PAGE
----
On October 11, the U.N. celebrated its annual Day of the Girl Child, which focuses on advancing the status of girls worldwide by celebrating their potential when combating the forces that endanger and repress them, such as child marriage, education inequality and health issues.
Since its inception in 2011, the Day of the Girl Child centers on a different topic each year. In 2016, the theme “Girls’ Progress = Goals Progress: A Global Girl Data Movement,” emphasizes the use of technological advances to acquire comprehensive data on girls worldwide, their unique struggles and the forces that oppress them.
In an address at the U.N. headquarters on October 11, 2016, Executive Director of U.N. Women Phumzile Mlambo-Ngcuka spoke on the importance of this movement: “Working with our partners, we are supporting countries to strengthen national capacity and systems to collect, analyse and disseminate gender data to improve statistics on priority issues for girls — including gender-based violence, adolescent pregnancy and reproductive health, informal employment, entrepreneurship, and unpaid work.”
Much of the U.N.’s efforts regarding the Day of the Girl Child centers on the practice of child, early and forced marriage, all of which remain prevalent issues in the world’s poorest countries.
Child marriage not only leaves psychological and physical scars that inhibit girls from personal fulfillment but also perpetuates cycles of poverty that trap families in situations with little or no education, economic disadvantages and poor health conditions.
Families often seek the temporary financial relief of a “bride price,” money given to them in exchange for marriage to their daughter. This practice, however, only continues the cyclical nature of poverty in their communities – it denies girls the opportunity for education, and ultimately, cripples new and developing families in the same way.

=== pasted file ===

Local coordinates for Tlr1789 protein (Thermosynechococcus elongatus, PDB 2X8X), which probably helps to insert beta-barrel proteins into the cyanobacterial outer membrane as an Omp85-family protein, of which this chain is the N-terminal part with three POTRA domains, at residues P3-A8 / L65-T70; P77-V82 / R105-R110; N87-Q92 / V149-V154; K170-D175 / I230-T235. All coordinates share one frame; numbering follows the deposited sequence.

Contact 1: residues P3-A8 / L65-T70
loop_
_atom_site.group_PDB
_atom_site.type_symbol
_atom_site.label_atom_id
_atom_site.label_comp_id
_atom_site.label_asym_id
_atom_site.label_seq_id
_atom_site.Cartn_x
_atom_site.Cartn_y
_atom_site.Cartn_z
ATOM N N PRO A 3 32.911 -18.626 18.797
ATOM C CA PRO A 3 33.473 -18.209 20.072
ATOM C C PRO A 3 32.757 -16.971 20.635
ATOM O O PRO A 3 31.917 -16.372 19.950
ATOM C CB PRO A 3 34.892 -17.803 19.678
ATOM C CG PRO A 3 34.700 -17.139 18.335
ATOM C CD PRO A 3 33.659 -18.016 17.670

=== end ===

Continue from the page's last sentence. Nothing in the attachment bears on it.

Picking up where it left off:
The other option — education for girls — helps to solve this long-term problem. A girl who has received just one additional year of primary education is 15 percent more likely to boost their future earnings, and this figure only increases with each additional year of education.
The U.N. has already made some advancements in the for fight for girls’ equality. After drawn-out and passionate lobbying in Malawi, the country passed the Marriage, Divorce and Family Relations Act in 2015, which restricts the age of marriage without parental consent to 18.
Thanks to advancements in data collection, the lives of girls and women across the globe may now be much easier to improve. U.N. Women has continued to push for the end of child marriage, and thus, a step toward ending deeply entrenched poverty in some of the world’s poorest countries. As U.N. Assistant Secretary-General Lakshmi Puri phrased it, “Humanity can’t afford to lose half of the world’s creativity, passion and work. When you invest in a girl everyone benefits.”
– Emily Marshall